Frohman never tired of asking Barrie about "Peter Pan." It was a curious commentary on the man's tenacity of interest and purpose that, although he made nearly seven hundred productions in his life, the play of the "Boy Who Would Never Grow Up" tugged most at his heart. Nor did Barrie ever weary of telling him how the play began as a nursery tale for children; how their insistent demand to "tell us more" made it the "longest story in the world"; how, when one pirate had been killed, little Peter (the original of the character, now a soldier in the great war) excitedly said: "One man isn't enough; let's kill a lot of them."
No one will be surprised to know that in connection with "Peter Pan" is one of the most sweetly gracious acts in Frohman's life. The original of Peter was sick in bed at his home when the play was produced in London. The little lad was heartsick because he could not see it. When Frohman came to London Barrie told him about it.
"If the boy can't come to the play, we will take the play to the boy," he said.
Frohman sent his company out to the boy's home with as many "props" as could be jammed into the sick-room. While the delighted and excited child sat propped up in bed the wonders of the fairy play were unfolded before him. It is probably the only instance where a play was done before a child in his home.
As most people know, Barrie, at his own expense, erected a statue of Peter Pan in Kensington Gardens as his gift to the children of London who so adored his play. It was done as a surprise, for the statue stood revealed one May Day morning, having been set up during the night.
When he planned this statue Barrie mentioned it casually to Frohman, and said nothing more about it. Frohman never visited the park to see it, but when the model was put on exhibition at the Academy he said to Lestocq one day:
"Where is that Peter Pan model?" When he was told he said: "I want to see it, but do I have to look at anything else in the gallery?" On being assured that he did not, he said, "All right."
Frohman went to the Academy, bolted straight for the sculpture-room, and stood for a quarter of an hour gazing intently at the graceful figure of Peter playing his pipe. Then he walked out again, without stopping to look at any of the lovely things about him. It was characteristic of Frohman to do just the thing he had in mind to do and nothing else.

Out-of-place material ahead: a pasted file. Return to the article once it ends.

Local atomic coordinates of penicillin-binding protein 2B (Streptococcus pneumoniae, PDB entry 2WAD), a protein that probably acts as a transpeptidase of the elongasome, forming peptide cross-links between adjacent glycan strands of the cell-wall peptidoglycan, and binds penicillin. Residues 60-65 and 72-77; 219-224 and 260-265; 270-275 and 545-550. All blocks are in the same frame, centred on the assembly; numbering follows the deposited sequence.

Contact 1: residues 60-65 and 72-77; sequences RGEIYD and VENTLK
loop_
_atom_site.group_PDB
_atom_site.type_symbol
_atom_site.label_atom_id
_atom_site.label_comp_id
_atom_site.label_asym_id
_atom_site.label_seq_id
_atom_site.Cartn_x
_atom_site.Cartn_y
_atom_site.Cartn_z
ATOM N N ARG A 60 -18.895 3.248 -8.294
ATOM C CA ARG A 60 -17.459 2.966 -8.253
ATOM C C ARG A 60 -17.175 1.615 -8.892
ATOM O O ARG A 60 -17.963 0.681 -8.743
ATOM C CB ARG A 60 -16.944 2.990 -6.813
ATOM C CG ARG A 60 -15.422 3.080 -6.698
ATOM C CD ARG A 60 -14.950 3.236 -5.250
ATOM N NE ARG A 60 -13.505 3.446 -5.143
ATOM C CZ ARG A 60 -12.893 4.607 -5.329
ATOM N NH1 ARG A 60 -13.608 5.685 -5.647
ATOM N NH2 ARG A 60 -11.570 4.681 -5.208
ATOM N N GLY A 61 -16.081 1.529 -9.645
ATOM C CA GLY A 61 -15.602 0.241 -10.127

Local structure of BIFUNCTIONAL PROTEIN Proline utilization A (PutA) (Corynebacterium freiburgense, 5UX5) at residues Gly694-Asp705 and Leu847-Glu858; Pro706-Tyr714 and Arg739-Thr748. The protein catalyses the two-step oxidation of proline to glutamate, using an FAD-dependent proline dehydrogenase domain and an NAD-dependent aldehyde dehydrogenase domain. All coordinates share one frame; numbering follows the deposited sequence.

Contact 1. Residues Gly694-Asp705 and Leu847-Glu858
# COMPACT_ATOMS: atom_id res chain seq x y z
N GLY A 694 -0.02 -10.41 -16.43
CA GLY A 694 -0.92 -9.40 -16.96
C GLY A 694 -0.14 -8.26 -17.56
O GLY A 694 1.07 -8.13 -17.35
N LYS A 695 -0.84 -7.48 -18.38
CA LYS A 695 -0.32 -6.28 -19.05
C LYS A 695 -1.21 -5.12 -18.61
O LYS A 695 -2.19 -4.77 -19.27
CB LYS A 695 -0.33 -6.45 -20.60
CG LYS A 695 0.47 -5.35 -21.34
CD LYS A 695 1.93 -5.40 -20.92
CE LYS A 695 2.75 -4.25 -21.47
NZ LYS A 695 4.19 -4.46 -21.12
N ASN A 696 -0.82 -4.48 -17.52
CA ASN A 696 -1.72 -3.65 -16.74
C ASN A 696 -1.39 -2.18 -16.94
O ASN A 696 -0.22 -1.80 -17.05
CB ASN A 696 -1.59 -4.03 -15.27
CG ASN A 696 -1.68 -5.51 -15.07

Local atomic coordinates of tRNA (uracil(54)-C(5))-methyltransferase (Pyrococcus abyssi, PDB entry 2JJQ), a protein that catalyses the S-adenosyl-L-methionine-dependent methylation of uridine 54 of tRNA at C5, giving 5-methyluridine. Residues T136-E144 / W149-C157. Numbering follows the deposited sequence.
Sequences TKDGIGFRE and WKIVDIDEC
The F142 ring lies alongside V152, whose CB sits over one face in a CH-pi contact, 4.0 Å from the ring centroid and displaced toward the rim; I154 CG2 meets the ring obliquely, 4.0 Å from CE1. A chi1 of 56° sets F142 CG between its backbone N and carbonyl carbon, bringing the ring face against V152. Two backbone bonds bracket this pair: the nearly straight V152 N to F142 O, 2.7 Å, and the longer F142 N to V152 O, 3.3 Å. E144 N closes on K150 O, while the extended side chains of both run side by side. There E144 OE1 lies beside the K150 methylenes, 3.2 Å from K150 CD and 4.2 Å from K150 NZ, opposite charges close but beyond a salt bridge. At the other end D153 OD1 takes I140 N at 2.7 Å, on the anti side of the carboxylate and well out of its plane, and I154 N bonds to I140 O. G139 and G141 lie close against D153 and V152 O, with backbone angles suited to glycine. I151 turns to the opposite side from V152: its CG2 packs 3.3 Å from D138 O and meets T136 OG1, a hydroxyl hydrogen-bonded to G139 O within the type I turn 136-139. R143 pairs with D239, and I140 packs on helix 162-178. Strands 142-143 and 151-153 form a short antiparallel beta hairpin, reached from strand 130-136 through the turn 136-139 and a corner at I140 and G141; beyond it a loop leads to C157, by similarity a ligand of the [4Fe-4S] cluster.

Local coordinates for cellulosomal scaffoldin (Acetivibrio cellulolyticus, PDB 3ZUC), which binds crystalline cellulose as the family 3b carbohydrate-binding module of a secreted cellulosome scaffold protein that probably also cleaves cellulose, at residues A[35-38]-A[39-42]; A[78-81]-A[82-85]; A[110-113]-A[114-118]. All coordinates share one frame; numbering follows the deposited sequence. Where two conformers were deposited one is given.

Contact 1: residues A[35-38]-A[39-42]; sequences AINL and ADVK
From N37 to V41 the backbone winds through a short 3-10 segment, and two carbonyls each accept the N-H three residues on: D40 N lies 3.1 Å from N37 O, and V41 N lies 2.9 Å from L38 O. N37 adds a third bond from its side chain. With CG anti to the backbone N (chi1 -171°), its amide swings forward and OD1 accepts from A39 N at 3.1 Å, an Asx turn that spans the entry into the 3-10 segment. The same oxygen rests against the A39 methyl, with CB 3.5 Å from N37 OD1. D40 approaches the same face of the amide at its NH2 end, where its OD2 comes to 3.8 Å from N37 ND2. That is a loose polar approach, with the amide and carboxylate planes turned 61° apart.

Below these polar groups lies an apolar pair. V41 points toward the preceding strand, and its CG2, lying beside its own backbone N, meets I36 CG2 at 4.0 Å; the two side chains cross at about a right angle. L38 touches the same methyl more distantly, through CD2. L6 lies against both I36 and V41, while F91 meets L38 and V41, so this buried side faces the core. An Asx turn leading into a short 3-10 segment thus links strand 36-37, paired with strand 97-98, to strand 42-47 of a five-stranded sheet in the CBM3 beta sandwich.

Frohman and Barrie seldom wrote to each other. When they did it was a mere scrawl that no other human being in the world could read. The only cablegram that Barrie ever sent Frohman was about "What Every Woman Knows." Hilda Trevelyan played Maggie Wylie. Barrie liked her work so much that he cabled Frohman about it on the opening night. When the actress went down to breakfast the next morning to read what the newspapers said about her she found on her plate a cable from Frohman doubling her salary. It was Frohman's answer to Barrie.
Frohman's faith in Barrie was marvelous. It was often said in jest in London that if Barrie had asked Frohman to produce a dramatization of the Telephone Directory he would smile and say with enthusiasm:
"Fine! Who shall we have in the cast?"
One of the great Frohman-Barrie adventures was in Paris. It illustrates so completely the relation between these men that it is worth giving in detail.
Frohman was in Paris, and after much telegraphic insistence persuaded his friend to come over on his first visit to the French capital. Frohman was aglow with anticipation. He wanted to give Barrie the time of his life.
"What would a literary man like to do in Paris?" was the question he asked himself.
In his usual generous way he planned the first night, for Barrie was to arrive in the afternoon. He was then living at the Hotel Meurice, in the Rue Royale, so he engaged a magnificent suite for his guest. He ordered a sumptuous dinner at the Cafe de Paris, bought a box at the Theatre Francais, and engaged a smart victoria for the evening.
Barrie was dazed at the splendor of the Meurice suite, but he survived it. When Frohman spoke of the Cafe de Paris dinner he said he would rather dine quietly at the hotel, so the elaborate meal was given up.
"Now what would you like to do this evening?" asked his host.
"Are there any of those country fairs around here, where they have side shows and you can throw balls at things?" asked Barrie.
Frohman, who had box seats for the most classic of all Continental theaters in his pocket, said:
"Yes, there is one in Neuilly."
"All right," said Barrie, "let's go there."
"We'll drive out in a victoria," meekly suggested Frohman.
"No," said Barrie, "I think it would be more fun to go on a 'bus."
With the unused tickets for the Theatre Francais in his waistcoat, and the smart little victoria still waiting in front of the Meurice (for Frohman forgot to order the man home), the two friends started for the country fair, where they spent the whole evening throwing balls at what the French call "Aunt Sally." It is much like the old-fashioned side-show at an American county fair. A negro pokes his head through a hole in the canvas, and every time the thrower hits the head he gets a knife. When Frohman and Barrie returned to the Meurice that night they had fifty knives between them. The next night they repeated this performance until they had knives enough to start a hardware-store. This was the simple and childlike way that these two men, each a genius in his own way, disported themselves on a holiday.